JavaScript – Counting Occurrences of a Particular Token

Sometimes, you need to know how many times a particular token occurs in a given string.

For example, you may need to know how many times the word ‘California’ is used in a given

block of text. Or you may want to know how many e-mail addresses exist in a given string.

The hard way to find this out would be to set up some kind of loop that goes through the

string character by character or line by line, looking for (and tallying) occurrences of a

given token. A far easier thing to do is use the match() method of JavaScript’s

String object. The match() method is extremely powerful for this, because first of

all, it lets you search on a regular expression; and secondly, it returns all the ‘match

substrings’ found, in an array. An example will make this clear.

Suppose you have the following String and you want to count the number of e-mail

addresses in it:

var str = ',,';var matches = 

str.match(/@/g); // try to match '@'var count = matches.length; // this is how many!

If one can make the (sometimes safe) assumption that ‘and’ signs (@) only occur inside

e-mail addresses, then we can simply do a search on @, as in str.match(/@/g). Note

the lowercase ‘g’, which means to apply the search globally to the entire string. This is

important, because if you fail to include this parameter, the search will end after the

first successful match. That’s not what we want. We want ALL matches to be found. Always

remember that the match() function returns an Array: the Array of matches!

Obviously, the length of this Array will be equal to the number of matches found.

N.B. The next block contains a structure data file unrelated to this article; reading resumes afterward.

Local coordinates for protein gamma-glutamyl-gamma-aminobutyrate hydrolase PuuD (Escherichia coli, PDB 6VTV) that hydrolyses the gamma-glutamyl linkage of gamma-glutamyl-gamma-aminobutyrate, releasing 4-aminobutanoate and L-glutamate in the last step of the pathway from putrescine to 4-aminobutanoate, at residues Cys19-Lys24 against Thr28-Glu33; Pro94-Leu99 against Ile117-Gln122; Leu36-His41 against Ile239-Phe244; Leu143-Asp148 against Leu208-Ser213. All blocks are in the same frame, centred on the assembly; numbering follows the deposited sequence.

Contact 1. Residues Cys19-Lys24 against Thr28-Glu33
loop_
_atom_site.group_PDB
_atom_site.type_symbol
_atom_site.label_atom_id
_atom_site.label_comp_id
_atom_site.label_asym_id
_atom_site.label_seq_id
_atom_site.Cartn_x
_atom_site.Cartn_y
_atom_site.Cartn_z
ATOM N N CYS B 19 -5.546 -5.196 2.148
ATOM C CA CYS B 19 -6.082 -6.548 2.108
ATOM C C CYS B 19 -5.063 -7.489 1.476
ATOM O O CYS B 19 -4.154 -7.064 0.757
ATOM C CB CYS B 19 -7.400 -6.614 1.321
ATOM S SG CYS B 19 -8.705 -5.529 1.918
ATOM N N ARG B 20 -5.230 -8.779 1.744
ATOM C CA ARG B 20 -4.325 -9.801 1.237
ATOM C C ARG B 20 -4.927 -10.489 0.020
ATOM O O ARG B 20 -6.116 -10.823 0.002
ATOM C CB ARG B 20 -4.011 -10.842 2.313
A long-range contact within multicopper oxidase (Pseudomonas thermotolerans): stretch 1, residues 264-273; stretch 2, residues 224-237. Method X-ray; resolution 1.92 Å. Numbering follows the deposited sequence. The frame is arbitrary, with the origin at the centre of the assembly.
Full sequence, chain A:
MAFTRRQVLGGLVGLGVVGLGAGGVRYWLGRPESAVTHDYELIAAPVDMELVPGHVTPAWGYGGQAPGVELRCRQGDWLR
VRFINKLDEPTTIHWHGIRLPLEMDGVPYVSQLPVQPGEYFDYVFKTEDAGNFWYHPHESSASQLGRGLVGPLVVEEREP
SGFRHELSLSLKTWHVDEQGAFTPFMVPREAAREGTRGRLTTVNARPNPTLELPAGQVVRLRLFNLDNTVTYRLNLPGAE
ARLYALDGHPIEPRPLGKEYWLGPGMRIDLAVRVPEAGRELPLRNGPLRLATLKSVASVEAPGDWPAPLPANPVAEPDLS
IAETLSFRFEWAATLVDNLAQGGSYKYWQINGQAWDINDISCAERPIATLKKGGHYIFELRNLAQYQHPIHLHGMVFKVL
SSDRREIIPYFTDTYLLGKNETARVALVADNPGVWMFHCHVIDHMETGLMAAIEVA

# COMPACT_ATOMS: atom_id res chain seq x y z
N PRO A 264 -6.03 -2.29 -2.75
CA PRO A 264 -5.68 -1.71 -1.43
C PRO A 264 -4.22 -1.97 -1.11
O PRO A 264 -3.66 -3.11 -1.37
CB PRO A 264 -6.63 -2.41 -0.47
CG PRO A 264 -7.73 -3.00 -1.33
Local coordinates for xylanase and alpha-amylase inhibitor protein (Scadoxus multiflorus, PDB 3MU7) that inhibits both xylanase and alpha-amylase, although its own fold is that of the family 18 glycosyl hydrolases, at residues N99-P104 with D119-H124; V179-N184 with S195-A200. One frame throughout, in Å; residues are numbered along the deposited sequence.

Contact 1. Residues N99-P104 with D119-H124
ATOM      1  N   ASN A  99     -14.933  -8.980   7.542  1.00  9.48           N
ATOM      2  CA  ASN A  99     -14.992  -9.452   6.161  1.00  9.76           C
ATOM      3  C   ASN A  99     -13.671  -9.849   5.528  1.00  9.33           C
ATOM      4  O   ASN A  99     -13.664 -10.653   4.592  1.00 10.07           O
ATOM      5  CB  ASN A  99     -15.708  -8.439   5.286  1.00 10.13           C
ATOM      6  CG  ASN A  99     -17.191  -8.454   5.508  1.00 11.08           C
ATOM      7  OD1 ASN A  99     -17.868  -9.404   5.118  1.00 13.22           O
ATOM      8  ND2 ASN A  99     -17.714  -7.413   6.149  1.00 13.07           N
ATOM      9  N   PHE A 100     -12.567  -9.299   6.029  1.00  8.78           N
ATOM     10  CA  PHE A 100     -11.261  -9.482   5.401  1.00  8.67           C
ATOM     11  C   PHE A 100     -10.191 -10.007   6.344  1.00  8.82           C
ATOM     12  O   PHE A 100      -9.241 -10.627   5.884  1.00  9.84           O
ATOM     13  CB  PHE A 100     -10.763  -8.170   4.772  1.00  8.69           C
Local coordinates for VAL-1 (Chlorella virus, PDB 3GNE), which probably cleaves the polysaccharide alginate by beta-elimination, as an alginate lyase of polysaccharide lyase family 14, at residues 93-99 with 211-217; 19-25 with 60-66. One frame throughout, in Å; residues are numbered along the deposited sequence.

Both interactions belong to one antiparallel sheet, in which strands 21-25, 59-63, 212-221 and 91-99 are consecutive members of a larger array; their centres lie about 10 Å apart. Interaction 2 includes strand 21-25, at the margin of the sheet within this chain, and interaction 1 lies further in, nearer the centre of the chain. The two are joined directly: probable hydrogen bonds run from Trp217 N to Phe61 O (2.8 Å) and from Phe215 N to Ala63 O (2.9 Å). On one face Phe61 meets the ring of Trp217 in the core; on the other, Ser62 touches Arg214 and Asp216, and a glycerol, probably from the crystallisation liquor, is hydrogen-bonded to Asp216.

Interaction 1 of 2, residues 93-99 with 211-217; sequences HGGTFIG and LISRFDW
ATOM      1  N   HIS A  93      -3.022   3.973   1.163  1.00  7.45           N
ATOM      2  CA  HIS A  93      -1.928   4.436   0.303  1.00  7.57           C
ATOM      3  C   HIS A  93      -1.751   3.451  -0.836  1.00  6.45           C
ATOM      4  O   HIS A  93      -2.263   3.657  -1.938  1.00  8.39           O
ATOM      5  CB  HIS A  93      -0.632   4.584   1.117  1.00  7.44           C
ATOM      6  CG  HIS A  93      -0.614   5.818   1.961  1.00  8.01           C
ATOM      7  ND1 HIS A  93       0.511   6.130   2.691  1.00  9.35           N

A purist would scoff at the sloppiness of this approach, complaining that @ signs do not

always equal e-mail addresses. To address this problem, you might want to try a regular

expression designed to home in on true e-mail addresses:

var str = ',,';var m = 

s.match(/w+[.]?w*@w+[.]w+/g); // regex for e-mail

addressesvar count = m.length; // the count

Things to note

Bear in mind, a dyed-in-the-alpaca regex dilettante would still scoff at this

approach, since the above regular expression is hardly a failsafe regex for checking e-mail addresses. Nevertheless, it’s better than what we had. At least now we’re looking for one or more word characters (w+) followed optionally by a period and zero or more word characters, followed by an @, followed by one or more word characters, a period, and one or more word characters.

The derivation of a truly failsafe regex for e-mail addresses (which works across
newlines) is left to the reader as an exercise. Bwa-ha-ha…

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About the Author: Kas Thomas

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